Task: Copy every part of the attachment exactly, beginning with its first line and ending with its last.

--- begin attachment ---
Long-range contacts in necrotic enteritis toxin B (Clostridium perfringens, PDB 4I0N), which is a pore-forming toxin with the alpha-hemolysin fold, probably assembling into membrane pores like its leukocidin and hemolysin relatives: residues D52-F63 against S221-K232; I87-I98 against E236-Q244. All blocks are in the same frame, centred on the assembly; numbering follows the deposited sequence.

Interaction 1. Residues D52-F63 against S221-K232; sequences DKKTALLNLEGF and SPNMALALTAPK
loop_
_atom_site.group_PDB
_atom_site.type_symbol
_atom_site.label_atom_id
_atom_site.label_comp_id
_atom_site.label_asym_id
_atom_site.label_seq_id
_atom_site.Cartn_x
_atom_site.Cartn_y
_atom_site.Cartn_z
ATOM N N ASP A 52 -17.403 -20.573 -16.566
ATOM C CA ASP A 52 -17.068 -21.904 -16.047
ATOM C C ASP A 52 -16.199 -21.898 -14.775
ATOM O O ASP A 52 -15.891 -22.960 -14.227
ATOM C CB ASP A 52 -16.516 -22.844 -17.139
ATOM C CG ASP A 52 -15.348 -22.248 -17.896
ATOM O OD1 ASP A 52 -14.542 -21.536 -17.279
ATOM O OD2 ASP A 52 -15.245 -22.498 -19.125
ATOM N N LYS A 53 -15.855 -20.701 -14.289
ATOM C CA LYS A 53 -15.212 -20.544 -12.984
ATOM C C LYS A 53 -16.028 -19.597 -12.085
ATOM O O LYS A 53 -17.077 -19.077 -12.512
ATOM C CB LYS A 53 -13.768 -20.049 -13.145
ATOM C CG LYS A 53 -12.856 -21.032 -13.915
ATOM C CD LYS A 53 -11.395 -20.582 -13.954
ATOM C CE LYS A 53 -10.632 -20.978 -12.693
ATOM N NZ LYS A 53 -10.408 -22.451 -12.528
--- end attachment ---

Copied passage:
Long-range contacts in necrotic enteritis toxin B (Clostridium perfringens, PDB 4I0N), which is a pore-forming toxin with the alpha-hemolysin fold, probably assembling into membrane pores like its leukocidin and hemolysin relatives: residues D52-F63 against S221-K232; I87-I98 against E236-Q244. All blocks are in the same frame, centred on the assembly; numbering follows the deposited sequence.

Interaction 1. Residues D52-F63 against S221-K232; sequences DKKTALLNLEGF and SPNMALALTAPK
loop_
_atom_site.group_PDB
_atom_site.type_symbol
_atom_site.label_atom_id
_atom_site.label_comp_id
_atom_site.label_asym_id
_atom_site.label_seq_id
_atom_site.Cartn_x
_atom_site.Cartn_y
_atom_site.Cartn_z
ATOM N N ASP A 52 -17.403 -20.573 -16.566
ATOM C CA ASP A 52 -17.068 -21.904 -16.047
ATOM C C ASP A 52 -16.199 -21.898 -14.775
ATOM O O ASP A 52 -15.891 -22.960 -14.227
ATOM C CB ASP A 52 -16.516 -22.844 -17.139
ATOM C CG ASP A 52 -15.348 -22.248 -17.896
ATOM O OD1 ASP A 52 -14.542 -21.536 -17.279
ATOM O OD2 ASP A 52 -15.245 -22.498 -19.125
ATOM N N LYS A 53 -15.855 -20.701 -14.289
ATOM C CA LYS A 53 -15.212 -20.544 -12.984
ATOM C C LYS A 53 -16.028 -19.597 -12.085
ATOM O O LYS A 53 -17.077 -19.077 -12.512
ATOM C CB LYS A 53 -13.768 -20.049 -13.145
ATOM C CG LYS A 53 -12.856 -21.032 -13.915
ATOM C CD LYS A 53 -11.395 -20.582 -13.954
ATOM C CE LYS A 53 -10.632 -20.978 -12.693
ATOM N NZ LYS A 53 -10.408 -22.451 -12.528